This wine may, in fact, be the strangest wine produced in California (especially if you leave out all those people making blueberry wine). Its strangeness has nothing to do with any qualities of the wine itself (if you continue reading you’ll see that it’s pretty good) but instead comes from the fact that there was someone crazy enough to attempt to make a wine like this in California.
You see, Dolce is basically a Sauternes, but made in California. It doesn’t sound so strange on the face of it, after all Napa makes Cabernet and so does Bordeaux. Bordeaux makes a sweet dessert wine from Semillon and Sauvignon Blanc, so why not Napa? Maybe because it just doesn’t work.
“If I knew how hard it was going to be when I started, I don’t know if I would have had the nerve,” says Dirk Hampton, President and Director of Winemaking. “I had worked at making various dessert wines before, at various places, but this was really a Star Trek thing, to boldly go where no one had gone before.”
“Dolce is a train wreck of a wine,” says Hampton. “You have to let your Napa grapes get completely ripe, and then hope for the right conditions of humidity with morning fog. Then, if you’re lucky, botrytis [botrytis cinerea mold, aka Noble Rot] sets in. But in Napa [as opposed to Bordeaux] it’s really spotty. We have to make at least five or six passes through the vineyard to pick the right clusters and sometimes we’re even selecting individual grapes. Fermentation is just as dicey. Sometimes it takes three weeks, sometimes it takes 5 months.”
Hampton, along with winemaker Greg Allen, developed Dolce as project out of Far Niente and Nickel & Nickel winery, where they produce some of Napa’s most sought-after wines. Hampton credits the inspiration for the project as a combination of his love for the famous Chateau d’Yquem, and a desire to do something fun and different in Napa. Hampton had his first taste of Chateau d’Yquem when he was working at Mouton Rothschild, at a special dinner. “It turns out that my first taste was the 1899 vintage. I had no idea what I was tasting, but I knew that whatever it was, it was good.”
Dolce was a grand experiment from the get-go, and they tried everything to make it work, including a famously failed experiment of trying to aerially spray the Botrytis spores over the vineyard. Eventually though, they seem to have gotten to the point that they scrape by, but not consistently enough to make the wine every year — sometimes it just doesn’t work out.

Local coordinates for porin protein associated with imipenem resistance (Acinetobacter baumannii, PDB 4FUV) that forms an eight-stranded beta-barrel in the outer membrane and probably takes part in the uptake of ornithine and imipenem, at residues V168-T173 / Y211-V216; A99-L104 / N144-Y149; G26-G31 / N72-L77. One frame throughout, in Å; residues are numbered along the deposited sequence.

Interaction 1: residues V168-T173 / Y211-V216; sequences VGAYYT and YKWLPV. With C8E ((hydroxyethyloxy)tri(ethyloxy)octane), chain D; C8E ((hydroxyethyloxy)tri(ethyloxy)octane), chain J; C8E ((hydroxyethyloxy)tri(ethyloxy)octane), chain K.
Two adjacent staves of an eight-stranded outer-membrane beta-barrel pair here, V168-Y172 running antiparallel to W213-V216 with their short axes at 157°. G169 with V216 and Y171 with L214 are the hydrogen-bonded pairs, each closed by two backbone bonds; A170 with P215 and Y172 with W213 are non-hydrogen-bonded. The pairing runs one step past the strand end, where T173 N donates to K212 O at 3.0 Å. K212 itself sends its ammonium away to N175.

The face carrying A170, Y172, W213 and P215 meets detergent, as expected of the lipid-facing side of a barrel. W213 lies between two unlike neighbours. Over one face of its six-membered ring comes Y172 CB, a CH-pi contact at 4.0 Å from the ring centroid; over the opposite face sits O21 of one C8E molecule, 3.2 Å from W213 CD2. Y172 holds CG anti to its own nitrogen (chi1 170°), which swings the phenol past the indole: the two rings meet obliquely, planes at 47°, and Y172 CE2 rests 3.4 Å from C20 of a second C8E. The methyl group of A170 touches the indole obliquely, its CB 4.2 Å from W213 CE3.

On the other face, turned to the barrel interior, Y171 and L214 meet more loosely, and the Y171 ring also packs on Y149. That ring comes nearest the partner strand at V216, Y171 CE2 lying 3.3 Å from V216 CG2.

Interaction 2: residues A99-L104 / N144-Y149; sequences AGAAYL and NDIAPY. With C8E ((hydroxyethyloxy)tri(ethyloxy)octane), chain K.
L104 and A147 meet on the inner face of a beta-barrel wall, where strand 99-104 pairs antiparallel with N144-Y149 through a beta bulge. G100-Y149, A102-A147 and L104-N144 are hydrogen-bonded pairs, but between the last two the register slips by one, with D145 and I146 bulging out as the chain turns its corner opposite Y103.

Marketed as “Liquid gold from Napa valley,” Dolce is pretty distinctive, and is really the only botrytized wine I’ve ever had from the United States that begins to rival a good Sauternes in complexity of flavor. Dolce also boasts that they are the only winery in America dedicated to producing a single dessert wine, perhaps making them the after dinner Opus One. If you can get past the heavy duty marketing, and the prices, which seem to have also taken their inspiration to the famously expensive Yquem, it’s a delightfully well made wine.
The wine is 86% Semillon, 14% Sauvignon Blanc, both of which have been subjected to Botrytis rot. It is barrel fermented and then aged in 100% new French oak for nearly 26 months before bottling. 2900 cases were produced in this vintage.
This wine is a luminous perfect medium gold in the glass, a gorgeous color, and has a succulent nose of honey and candied apricots. In the mouth it is heavy and smooth, lacking a little acidity to give it a true balance, but deliciously sweet with primary flavors of clover honey, tropical fruits (mango?) and hints of melon as the wine transitions to a lingering finish.
I think this, like most Sauternes, is a great cheese wine, especially with either blue or marbled cheeses like gorgonzola, or with grainier, salty cheeses like aged piave, and aged gouda. It, of course, can be served with desserts of many kinds, with guidance from the winemaker to “keep the dessert less sweet than the wine.”
Overall Score: 9/9.5
How Much?: $150, $75 for a half bottle.
This wine is available for purchase online.